No space travel movie would be complete without someone getting shoved out of an airlock and dying horribly. This handy guide will help you ascertain how fake these airlockings really are - and get over your fear of sliding doors.
Let's start by dispelling some myths. Here are the ways that, cinematic evidence to the contrary, you won't die in vacuum.
1. Exploding eyeballs.
Technically, this is not fatal. However, I'd like to think that when faced with the prospect of having their eyeballs explode like Arnold Schwarzenegger's in Total Recall, most people would stab their own fingers through their chests and puncture their hearts. Go on. It's the more merciful option. Treat yourself.
Fortunately, eyeballs wouldn't explode in a vacuum, any more than they'd cave in under 33 feet of water. The body wouldn't swell up and explode like a marshmallow in a microwave, either.
There's just not enough pressure inside of us to blow us up. I know. It disappoints me, too.
2. Freezing to death.
I applaud the optimism and sunny outlook of people who think they would survive in a vacuum long enough to freeze to death, but this is probably the least credible of the options. For one thing, space isn't freezing. Space isn't any temperature. Temperature is the measurement of the movement of atoms. There aren't many atoms in a vacuum, so technically there can't be a temperature. This is the physicist's version of ‘What is the sound of one hand clapping?'
Unless you were shoved out an airlock near the sun, your major change of temperature would be the heat escaping from your own body. Eventually enough heat would be lost to freeze you to death, but you're much more likely to freeze to death if you get drunk and pass out in the open on New Years or swim too long in a chilly river. And, speaking of liquids . . .
3. Boiling Blood.
I hate to take away the poetry of this image, but the truth must be told. Your blood wouldn't boil in a vacuum. Well, technically it would, if it were in a bowl. Water stays in its liquid form in part due to atmospheric pressure. In a vacuum it would boil and turn into water vapor.
Fortunately, when you get shoved out an airlock, most of your bodily liquids aren't in a vacuum. They're in you. Skin, membrane, cell walls and blood vessels exert their own pressure on the liquids inside the human body. There are points in a body that will lose liquid quickly, such as the eyes, mouth, nose and, ah, lower-body orifices. Some liquids will make their way towards the surface of the body through cell walls, causing further damage, but there's no boiling blood.
4. Lung Shredding
Yes, that's as painful and messy as it sounds. It's high up on the list because it could actually happen. Remember point four, in which I described how blood vessels and other bodily tissues exert pressure on the various expandable things inside the body? There are certain tissues that are more delicate than others. The alveoli, tiny air sacs in the lungs, are an example of more delicate tissue. They also happen to hold gas that expands quite a bit when external pressure is dropped.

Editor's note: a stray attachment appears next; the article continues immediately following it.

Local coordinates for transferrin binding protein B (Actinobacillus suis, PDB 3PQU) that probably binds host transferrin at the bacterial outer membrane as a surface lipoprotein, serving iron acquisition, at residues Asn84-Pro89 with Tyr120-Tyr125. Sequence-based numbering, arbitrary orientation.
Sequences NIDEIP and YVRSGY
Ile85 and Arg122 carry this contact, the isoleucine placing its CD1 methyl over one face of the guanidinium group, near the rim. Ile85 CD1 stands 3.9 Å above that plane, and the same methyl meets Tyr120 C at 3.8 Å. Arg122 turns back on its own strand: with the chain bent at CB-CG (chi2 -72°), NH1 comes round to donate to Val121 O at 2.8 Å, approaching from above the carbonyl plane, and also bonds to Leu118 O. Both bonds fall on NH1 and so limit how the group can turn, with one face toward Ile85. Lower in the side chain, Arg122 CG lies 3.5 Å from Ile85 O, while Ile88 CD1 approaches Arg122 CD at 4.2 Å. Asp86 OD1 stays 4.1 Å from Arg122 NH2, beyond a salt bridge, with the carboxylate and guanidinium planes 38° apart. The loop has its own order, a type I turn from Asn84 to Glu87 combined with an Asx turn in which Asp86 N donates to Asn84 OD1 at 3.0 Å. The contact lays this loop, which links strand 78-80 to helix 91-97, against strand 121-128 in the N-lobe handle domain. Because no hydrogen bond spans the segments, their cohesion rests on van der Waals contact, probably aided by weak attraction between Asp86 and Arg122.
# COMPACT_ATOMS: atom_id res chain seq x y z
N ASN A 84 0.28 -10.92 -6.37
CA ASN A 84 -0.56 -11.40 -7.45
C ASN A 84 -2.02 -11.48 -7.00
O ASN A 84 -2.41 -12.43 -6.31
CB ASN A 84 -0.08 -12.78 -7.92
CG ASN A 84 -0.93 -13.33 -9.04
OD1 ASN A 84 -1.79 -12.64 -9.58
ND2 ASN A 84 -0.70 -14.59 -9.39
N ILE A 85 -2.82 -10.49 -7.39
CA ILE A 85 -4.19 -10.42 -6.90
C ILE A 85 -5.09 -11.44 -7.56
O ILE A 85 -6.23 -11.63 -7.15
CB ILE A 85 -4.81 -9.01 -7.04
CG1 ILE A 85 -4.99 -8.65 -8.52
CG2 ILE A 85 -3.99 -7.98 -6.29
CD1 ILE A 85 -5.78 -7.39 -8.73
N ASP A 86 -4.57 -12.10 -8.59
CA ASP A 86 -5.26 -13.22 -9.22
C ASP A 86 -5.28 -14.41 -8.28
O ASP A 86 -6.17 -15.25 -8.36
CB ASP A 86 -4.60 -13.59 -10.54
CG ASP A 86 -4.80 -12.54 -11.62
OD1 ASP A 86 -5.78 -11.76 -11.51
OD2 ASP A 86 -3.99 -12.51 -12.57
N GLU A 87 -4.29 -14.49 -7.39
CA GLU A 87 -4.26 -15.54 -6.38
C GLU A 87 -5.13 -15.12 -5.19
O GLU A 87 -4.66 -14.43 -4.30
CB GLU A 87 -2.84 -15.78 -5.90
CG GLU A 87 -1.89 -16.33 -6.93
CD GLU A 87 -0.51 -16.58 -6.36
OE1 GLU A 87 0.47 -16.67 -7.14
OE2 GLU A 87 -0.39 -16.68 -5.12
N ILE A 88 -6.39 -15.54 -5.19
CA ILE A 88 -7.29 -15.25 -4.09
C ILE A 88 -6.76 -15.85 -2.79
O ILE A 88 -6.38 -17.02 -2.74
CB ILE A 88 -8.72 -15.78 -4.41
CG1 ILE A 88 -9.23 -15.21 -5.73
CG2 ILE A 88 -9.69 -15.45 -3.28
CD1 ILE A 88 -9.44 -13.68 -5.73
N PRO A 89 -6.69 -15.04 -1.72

Because a vacuum does not carry sound very well, you would not be able to hear the many, many alveoli in your lungs pop like bubble wrap under a child's fingers, but don't tell me that you wouldn't imagine it.
Fortunately, this only happens if you hold your breath, forcing the air to rupture the lungs rather than come rushing painlessly out through the mouth. The temptation is there to save your air, since you won't be getting any more. Resist that temptation. Besides, you probably won't die from -
This seems like the one that would get you, doesn't it? If there's one thing we know about people, it's that they need air, and if there's one thing we know about deep space, it's that it doesn't have air. Mystery solved, right? That pretty much wraps it up.
Sadly, you won't last long enough to asphyxiate.
What would actually get you?
Yes, the thing that could kill you in your sleep, jogging, or just on your couch eating cheetos, would also be what is most likely to get you in outer space.
In experiments conducted by scientists who will probably be re-incarnated as those women who wear bikinis and get in cages for PETA stunts, animals were exposed to different pressure levels. In vacuums, many of them began having heart problems within a minute. Once a heart stops, the pressure inside of small blood vessels drops, allowing the vacuum to damage them faster. Once the tissue dissolves and the liquid is exposed, well, that's when the blood boiling happens. Fortunately, one of the first results of exposure to a vacuum is loss of consciousness. It takes only 10-15 seconds. You won't want to be awake for the rest.
A body in a vacuum isn't a dramatic explosion, but a slow taking-apart. Damage accumulates and structure deteriorates, just like it would in an abandoned house. Maybe this is the most horrifying idea of all, although admittedly it's not cinematic. We aren't fragile creatures, shattered instantly under the wrong conditions. We're just part of the world, breaking down, or being torn down, no faster or slower than anything else.